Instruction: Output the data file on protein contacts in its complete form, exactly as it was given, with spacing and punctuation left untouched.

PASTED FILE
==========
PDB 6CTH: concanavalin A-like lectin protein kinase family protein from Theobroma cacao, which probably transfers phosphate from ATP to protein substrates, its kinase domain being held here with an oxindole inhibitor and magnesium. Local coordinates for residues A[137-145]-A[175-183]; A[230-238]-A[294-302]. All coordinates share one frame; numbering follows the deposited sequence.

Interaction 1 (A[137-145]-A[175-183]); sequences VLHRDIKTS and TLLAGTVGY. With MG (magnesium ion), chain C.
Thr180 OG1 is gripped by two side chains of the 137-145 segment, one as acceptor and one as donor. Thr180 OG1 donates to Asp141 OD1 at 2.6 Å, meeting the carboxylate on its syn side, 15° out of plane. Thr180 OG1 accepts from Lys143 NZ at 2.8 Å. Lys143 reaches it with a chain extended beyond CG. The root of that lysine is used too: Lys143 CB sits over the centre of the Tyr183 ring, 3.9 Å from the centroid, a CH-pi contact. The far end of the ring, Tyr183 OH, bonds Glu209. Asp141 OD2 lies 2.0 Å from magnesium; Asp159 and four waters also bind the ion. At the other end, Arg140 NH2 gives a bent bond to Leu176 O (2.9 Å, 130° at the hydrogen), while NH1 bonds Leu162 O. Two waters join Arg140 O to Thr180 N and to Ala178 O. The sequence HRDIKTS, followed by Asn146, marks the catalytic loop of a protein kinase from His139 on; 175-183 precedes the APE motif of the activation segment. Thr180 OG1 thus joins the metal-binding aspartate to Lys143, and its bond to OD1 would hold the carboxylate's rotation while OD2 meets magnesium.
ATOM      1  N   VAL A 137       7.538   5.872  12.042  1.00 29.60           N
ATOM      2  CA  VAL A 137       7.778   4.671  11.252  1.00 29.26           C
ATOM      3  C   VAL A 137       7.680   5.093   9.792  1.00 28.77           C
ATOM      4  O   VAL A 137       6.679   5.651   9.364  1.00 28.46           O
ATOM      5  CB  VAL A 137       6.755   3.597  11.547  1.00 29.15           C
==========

PDB 6CTH: concanavalin A-like lectin protein kinase family protein from Theobroma cacao, which probably transfers phosphate from ATP to protein substrates, its kinase domain being held here with an oxindole inhibitor and magnesium. Local coordinates for residues A[137-145]-A[175-183]; A[230-238]-A[294-302]. All coordinates share one frame; numbering follows the deposited sequence.

Interaction 1 (A[137-145]-A[175-183]); sequences VLHRDIKTS and TLLAGTVGY. With MG (magnesium ion), chain C.
Thr180 OG1 is gripped by two side chains of the 137-145 segment, one as acceptor and one as donor. Thr180 OG1 donates to Asp141 OD1 at 2.6 Å, meeting the carboxylate on its syn side, 15° out of plane. Thr180 OG1 accepts from Lys143 NZ at 2.8 Å. Lys143 reaches it with a chain extended beyond CG. The root of that lysine is used too: Lys143 CB sits over the centre of the Tyr183 ring, 3.9 Å from the centroid, a CH-pi contact. The far end of the ring, Tyr183 OH, bonds Glu209. Asp141 OD2 lies 2.0 Å from magnesium; Asp159 and four waters also bind the ion. At the other end, Arg140 NH2 gives a bent bond to Leu176 O (2.9 Å, 130° at the hydrogen), while NH1 bonds Leu162 O. Two waters join Arg140 O to Thr180 N and to Ala178 O. The sequence HRDIKTS, followed by Asn146, marks the catalytic loop of a protein kinase from His139 on; 175-183 precedes the APE motif of the activation segment. Thr180 OG1 thus joins the metal-binding aspartate to Lys143, and its bond to OD1 would hold the carboxylate's rotation while OD2 meets magnesium.
ATOM      1  N   VAL A 137       7.538   5.872  12.042  1.00 29.60           N
ATOM      2  CA  VAL A 137       7.778   4.671  11.252  1.00 29.26           C
ATOM      3  C   VAL A 137       7.680   5.093   9.792  1.00 28.77           C
ATOM      4  O   VAL A 137       6.679   5.651   9.364  1.00 28.46           O
ATOM      5  CB  VAL A 137       6.755   3.597  11.547  1.00 29.15           C